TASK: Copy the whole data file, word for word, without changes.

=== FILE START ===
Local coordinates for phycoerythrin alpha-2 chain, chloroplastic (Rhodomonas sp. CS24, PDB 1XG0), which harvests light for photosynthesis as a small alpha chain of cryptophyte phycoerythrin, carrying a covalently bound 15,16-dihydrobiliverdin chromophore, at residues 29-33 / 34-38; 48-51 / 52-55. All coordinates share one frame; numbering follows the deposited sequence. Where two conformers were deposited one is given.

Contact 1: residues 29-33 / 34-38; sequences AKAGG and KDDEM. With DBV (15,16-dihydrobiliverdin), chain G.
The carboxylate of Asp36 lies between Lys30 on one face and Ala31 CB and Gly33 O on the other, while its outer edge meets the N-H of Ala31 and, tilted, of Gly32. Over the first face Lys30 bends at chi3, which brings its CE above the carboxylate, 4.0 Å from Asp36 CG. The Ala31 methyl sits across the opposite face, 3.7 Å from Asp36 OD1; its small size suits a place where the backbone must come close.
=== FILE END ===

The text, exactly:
Local coordinates for phycoerythrin alpha-2 chain, chloroplastic (Rhodomonas sp. CS24, PDB 1XG0), which harvests light for photosynthesis as a small alpha chain of cryptophyte phycoerythrin, carrying a covalently bound 15,16-dihydrobiliverdin chromophore, at residues 29-33 / 34-38; 48-51 / 52-55. All coordinates share one frame; numbering follows the deposited sequence. Where two conformers were deposited one is given.

Contact 1: residues 29-33 / 34-38; sequences AKAGG and KDDEM. With DBV (15,16-dihydrobiliverdin), chain G.
The carboxylate of Asp36 lies between Lys30 on one face and Ala31 CB and Gly33 O on the other, while its outer edge meets the N-H of Ala31 and, tilted, of Gly32. Over the first face Lys30 bends at chi3, which brings its CE above the carboxylate, 4.0 Å from Asp36 CG. The Ala31 methyl sits across the opposite face, 3.7 Å from Asp36 OD1; its small size suits a place where the backbone must come close.